Networks take rivalry online
MAY 25, 2006
BENEATH the surface of the daily television ratings battle, the Seven and Nine networks are locked in an equally fierce stoush for online supremacy.
Since the Seven Network teamed up with global search engine Yahoo! in December last year, a large transformation has occurred in the online scene.
Ninemsn, the venture between Nine's parent Publishing and Broadcasting Limited and Microsoft, was the first partnership between a TV network and a technology group. Seven tried to replicate the model with AOL, but that failed and it finally returned to the market with the Yahoo! deal.
Although Google is the biggest threat to Ninemsn and Yahoo!7, Nine and Seven are the only two TV companies in Australia to have teamed up with search engines to create large internet portals. As soon as Seven teamed up with Yahoo!, it returned from the internet wilderness to become the country's fourth most popular site, behind Google, Microsoft and Ninemsn. The Nielsen//
NetRatings Netview report for April 2006 showed that Ninemsn had a unique audience of 7.7million users while Yahoo!7 had 5.1million. And as the competition heats up, they're both searching for new chief executives.
Online media buying group NetX's chairman Craig Wilson says Ninemsn must now do more to maintain its lead over Yahoo!7: "They had a window of competitive inactivity but the competition has changed and Nine need to get more aggressive to stay where they are."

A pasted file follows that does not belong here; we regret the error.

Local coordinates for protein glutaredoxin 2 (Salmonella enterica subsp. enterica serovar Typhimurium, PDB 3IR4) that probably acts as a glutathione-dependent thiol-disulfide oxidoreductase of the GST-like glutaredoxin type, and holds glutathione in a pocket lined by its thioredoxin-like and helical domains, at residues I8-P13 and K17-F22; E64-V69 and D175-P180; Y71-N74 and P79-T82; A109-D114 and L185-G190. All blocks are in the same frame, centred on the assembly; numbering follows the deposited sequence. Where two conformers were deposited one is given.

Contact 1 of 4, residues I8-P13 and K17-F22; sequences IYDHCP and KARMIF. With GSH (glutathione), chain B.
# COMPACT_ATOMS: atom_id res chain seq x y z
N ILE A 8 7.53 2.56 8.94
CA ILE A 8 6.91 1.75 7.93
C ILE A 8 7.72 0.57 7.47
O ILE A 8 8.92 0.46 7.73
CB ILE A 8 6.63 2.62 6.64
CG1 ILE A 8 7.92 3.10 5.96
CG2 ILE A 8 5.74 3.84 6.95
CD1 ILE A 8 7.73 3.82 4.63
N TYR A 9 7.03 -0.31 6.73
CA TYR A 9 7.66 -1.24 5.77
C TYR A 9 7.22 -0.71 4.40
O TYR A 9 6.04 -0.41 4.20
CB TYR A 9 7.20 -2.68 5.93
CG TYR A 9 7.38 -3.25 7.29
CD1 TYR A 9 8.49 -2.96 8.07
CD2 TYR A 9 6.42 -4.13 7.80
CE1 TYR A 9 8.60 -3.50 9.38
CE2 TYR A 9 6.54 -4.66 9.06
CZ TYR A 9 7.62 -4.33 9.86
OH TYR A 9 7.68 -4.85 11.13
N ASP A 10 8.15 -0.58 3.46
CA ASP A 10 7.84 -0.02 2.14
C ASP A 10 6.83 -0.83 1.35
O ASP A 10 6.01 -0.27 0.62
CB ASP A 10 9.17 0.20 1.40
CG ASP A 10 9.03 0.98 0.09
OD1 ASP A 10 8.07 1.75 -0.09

Beyond Interactive's digital manager Andrea Rule believes Ninemsn has the best offering for advertisers with related companies such as Nine Pixels, which creates online ads, and Platform Nine, a service offering online video ads on non-Ninemsn sites. "Now that Yahoo! and Seven have merged, they have the opportunity to do these things and they have got the content, which is probably the most important thing," she said.
If content is one battle front, the other is technology. Last month Yahoo! signed a deal with Nokia to embed Yahoo!'s messaging, search and browsing features in future Nokia phones.
But Ninemsn is also evolving and is expected to launch a new version of Microsoft's online advertising system adCenter this year. It also recently set up a new video-on-demand service, Catch-Up TV, which offers downloads of Nine's shows for $1.95 an episode.
Yahoo!7 has also been delivering short video clips of programs such as Lost and intends to expand the service.
Wilson believes one of Ninemsn's strengths is its content, as highlighted by James Packer this week when he revealed Ninemsn registered a record number of video downloads on the day the Beaconsfield miners were rescued.
"What Ninemsn has done better than Seven online is definitely news," he said.
But Yahoo!7 is planning to strengthen its online news service with more video from Channel 7, the ABC and Reuters, combined with "citizen journalism", where consumers file news updates.
And which site has been best at integrating TV shows with the internet? Wilson throws up a surprising choice: Channel 10. "I think Ten, through those event-type programs like Big Brother and Idol, has been able to [almost totally integrate] the internet and TV," he said.